Last month, the Chevy Chaser and Southsider published an article I wrote about the 100th installment of the Holler Poets Series (click here for event info). For the article, I interviewed Eric Scott Sutherland during a slow night at Al’s Bar. I recorded our 45-minute conversation and later transcribed it.
Below is a story Eric told that I wanted to share. This story came up because I asked, “What got you into nature conservation?” (more…)
This Friday, September 30th, marks the 100th Holler Poets Series event at Al’s Bar as well as the last monthly installment of the series. While series founder Eric Scott Sutherland hasn’t made any concrete plans, he has hinted that it will continue in some form, just not as a monthly series and not necessarily at Al’s Bar.
Below are a few news articles about Holler 100.
This month, there are quite a few events in Lexington, Kentucky celebrating National Poetry Month. Here are a few of them.
This Thursday, April 7th, at 6pm, the Morris book shop. Hosted, as always, by Elizabeth Beck and Jay McCoy. Open mic sign-up starts at 5:45pm.
The 92nd Holler Poets Series will feature readings from DaMaris Hill and Nettie Farris accompanied by music from The Woodsheep.
DaMaris Hill is an Assistant Professor of Creative Writing and African American and Africana Studies at the University of Kentucky. Her latest poetry collection, \ Vi-zə-bəl \ \ Teks-chərs \ (Visible Textures) (Mammoth Publications, 2015) are inspired by GPS technology and deal with the space in Kansas of a 2013 highway that was, in 1854, an Indian reservation.
Nettie Farris is the author of Communion (Accents Publishing, 2013) and—most recently—Fat Crayons (Finishing Line Press 2015). According to her 2015 LexPoMo bio, Nettie spends her spare time writing poems, practicing yoga, attending mass, praying the rosary, and, like Alice, going to tea parties.
The Woodsheep are Andrew Preston and Austin Tackett. Hailing from Morehead, Kentucky, The Woodsheep “aim to highlight the diversity, creativity, and storytelling that abound in their ever-evolving eastern Kentucky home by shoring up their own roots” (source).
Open mic sign-ups start at 6:45. Also, don’t forget the cold, hard cash for books, albums, and donations into the Holler Bucket.
Along with the announcement of the 92nd Holler Poets Series reading, Eric Scott Sutherland announced that the 100th show would be the last monthly installment of the series.
|When:||Wednesday, January 27, 2016 @ 8pm|
|601 N. Limestone
Lexington, KY 40508
Eric Scott Sutherland speaks about what the Holler Poets Series is and what it’s meant to him. He describes it as a place where “the poet can be the rock star for the night.” He also says that it’s all about empowering everyone who comes out, poet and audience.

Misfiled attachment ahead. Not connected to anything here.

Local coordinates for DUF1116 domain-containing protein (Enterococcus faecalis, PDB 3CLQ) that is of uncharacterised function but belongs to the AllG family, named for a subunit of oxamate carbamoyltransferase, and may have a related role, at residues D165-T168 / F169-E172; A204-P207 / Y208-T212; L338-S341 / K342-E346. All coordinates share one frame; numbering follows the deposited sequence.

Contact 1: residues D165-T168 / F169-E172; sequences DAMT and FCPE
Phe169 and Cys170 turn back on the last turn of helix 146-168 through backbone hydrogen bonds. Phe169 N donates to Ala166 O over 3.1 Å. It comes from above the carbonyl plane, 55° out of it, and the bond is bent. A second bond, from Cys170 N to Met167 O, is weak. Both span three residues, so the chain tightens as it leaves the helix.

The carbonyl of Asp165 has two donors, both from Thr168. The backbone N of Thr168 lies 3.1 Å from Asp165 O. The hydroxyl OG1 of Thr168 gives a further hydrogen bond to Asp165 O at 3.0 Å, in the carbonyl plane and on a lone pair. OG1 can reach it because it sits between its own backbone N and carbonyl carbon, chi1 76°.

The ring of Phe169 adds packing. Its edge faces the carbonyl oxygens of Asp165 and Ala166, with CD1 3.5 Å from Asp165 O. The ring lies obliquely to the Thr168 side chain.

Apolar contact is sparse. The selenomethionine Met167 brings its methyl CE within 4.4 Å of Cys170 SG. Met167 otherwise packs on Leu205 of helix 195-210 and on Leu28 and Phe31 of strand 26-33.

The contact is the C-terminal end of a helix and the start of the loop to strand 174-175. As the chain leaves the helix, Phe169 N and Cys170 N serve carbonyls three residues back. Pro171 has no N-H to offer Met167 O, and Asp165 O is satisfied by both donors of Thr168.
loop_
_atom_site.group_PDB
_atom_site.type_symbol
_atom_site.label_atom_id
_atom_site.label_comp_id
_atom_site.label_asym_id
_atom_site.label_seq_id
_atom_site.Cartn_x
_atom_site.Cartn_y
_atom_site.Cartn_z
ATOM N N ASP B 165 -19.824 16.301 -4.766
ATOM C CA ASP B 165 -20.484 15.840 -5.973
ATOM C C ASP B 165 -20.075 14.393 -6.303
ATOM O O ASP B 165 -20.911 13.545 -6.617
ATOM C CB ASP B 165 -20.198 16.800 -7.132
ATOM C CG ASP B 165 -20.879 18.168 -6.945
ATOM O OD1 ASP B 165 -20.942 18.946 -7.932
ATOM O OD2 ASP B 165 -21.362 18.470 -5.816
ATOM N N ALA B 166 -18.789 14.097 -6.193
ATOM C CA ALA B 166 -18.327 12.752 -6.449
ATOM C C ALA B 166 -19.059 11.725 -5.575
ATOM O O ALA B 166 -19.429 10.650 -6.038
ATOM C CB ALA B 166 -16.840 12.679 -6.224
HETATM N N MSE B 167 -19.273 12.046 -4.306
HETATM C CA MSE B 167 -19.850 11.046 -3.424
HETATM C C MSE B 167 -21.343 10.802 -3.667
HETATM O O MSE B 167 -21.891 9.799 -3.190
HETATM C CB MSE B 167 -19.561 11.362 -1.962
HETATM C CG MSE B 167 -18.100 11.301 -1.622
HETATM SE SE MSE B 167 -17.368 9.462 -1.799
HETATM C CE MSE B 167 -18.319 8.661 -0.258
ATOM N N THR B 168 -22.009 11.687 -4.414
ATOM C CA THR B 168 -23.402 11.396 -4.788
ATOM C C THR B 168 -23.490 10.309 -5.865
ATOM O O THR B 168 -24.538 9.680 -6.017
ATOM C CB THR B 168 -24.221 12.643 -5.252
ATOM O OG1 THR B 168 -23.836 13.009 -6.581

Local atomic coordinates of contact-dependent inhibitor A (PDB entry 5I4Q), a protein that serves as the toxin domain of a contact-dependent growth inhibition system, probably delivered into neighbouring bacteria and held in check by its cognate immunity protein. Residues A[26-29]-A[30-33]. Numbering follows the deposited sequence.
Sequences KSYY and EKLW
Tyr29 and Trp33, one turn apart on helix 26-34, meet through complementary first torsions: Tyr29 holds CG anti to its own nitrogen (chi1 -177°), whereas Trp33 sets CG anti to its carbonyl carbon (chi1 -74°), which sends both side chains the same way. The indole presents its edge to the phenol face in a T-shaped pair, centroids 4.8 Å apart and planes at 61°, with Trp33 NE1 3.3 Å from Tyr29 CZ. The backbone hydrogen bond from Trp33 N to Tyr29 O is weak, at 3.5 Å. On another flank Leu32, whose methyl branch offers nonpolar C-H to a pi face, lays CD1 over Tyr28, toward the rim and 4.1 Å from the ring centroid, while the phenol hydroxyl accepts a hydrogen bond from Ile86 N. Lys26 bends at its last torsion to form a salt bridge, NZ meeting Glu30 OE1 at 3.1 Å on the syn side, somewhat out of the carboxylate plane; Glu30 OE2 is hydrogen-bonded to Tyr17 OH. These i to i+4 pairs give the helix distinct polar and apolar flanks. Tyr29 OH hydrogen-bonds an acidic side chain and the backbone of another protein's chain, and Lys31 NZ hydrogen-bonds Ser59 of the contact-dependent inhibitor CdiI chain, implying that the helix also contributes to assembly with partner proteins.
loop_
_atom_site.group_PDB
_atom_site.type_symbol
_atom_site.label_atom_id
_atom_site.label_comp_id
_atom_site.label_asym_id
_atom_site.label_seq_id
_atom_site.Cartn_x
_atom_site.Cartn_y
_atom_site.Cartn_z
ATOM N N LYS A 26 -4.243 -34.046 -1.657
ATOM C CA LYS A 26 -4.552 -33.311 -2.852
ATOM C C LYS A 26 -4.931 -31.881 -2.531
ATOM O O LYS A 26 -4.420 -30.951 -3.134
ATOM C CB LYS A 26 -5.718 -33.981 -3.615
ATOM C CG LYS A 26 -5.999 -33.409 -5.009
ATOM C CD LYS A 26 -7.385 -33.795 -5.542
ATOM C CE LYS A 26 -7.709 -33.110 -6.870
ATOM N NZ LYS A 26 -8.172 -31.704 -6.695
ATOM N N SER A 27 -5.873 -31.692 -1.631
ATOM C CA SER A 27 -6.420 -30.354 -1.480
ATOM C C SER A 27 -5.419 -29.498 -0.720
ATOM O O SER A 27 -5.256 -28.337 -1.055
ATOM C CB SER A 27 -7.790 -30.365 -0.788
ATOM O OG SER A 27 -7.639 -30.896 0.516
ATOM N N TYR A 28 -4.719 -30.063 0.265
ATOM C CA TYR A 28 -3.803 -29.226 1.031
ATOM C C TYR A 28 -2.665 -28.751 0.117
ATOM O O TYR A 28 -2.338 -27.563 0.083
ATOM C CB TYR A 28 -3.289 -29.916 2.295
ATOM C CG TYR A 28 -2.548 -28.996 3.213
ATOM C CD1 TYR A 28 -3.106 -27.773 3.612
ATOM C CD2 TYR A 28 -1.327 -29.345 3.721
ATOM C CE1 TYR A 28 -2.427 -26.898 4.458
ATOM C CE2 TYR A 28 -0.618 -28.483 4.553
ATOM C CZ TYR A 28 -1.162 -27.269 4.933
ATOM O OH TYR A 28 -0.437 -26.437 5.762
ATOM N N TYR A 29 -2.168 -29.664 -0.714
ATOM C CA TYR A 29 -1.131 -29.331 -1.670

“The beauty of Holler is that we’ve had people who’ve never thought they’d get onstage and open their mouths and share something. That almost brings more pleasure to me than someone trying to get a writing career, publish a book, which are great things.”
The Holler Poets Series is the last Wednesday of every month at Al’s Bar in Lexington, Kentucky.
The above video was created by Brandon Turner of Unsung Hero Media.
man eats salt not pepper
from a tiny paper packet
you’d get more business if you did
The KY Great Writers Series will be tonight at the Carnegie Center for Literacy and Learning in Lexington, KY. An open mic will precede the event at 7pm and sign-ups will begin shortly before that.
Eric Scott Sutherland is a hawk watcher, Kentucky creek walker, tree loving Lorax, community and event organizer, the author of two chapbooks and the full-length collection incommunicado (2007). pendulum (Accents Publishing) is his fourth book of poems. He is the creator and host of Holler Poets Series, a monthly celebration of literature and music since 2008. Eric makes his nest in Lexington. Follow Eric and Holler at www.ericscottsutherland.com.
Erin Keane recently released Demolition of the Promised Land, a collection of poetry that has Bruce Springsteen as “guide, ghost, and accidental guru” (source). She has also published Death-Defying Acts and The Gravity Soundtrack. She is also a pop culture writer with published articles all over the place.
|When:||Tuesday, April 14, 2015 @ 7pm|
|Where:||The Carnegie Center|
|251 W. Second St.|
|Lexington, KY 40507|
Ron Houchin lives across the Ohio River from his hometown of Huntington, West Virginia. You can read some of his poetry at Connotation Press, Cortland Review, Still: The Journal, and Salmon Poetry. His latest collection of poetry is The Quiet Jars (Salmon Poetry).
According to his bio at Still: The Journal, Denton Loving “lives on a farm near the historic Cumberland Gap, where Tennessee, Kentucky and Virginia come together” (source). You can find some of his writing at Town Creek Poetry, a review of his latest book at The Tishman Review, and an interview with the Rappahannock Review. His latest book of poetry is Crimes Against Birds (Main Street Rag Company 2014).
a gun rack
locked in a spare bedroom
where quilts lay spread
across peaceful beds
Also, Ellen Birkett Morris will appear as a special guest and as part of Pages & Pint’s partnership with EKU’s Creative Writing MFA Program, the Bluegrass Writers Studio.
|When:||Thursday, March 5, 2015 @ 8pm|
|228 South Second St.|
|Richmond, KY 40475|
-Eric Scott Sutherland,
In 2010, Accents hosted a launch party for Stick Tight Man and The View from Down Here. Here is a video of Eric Scott Sutherland reading at the event.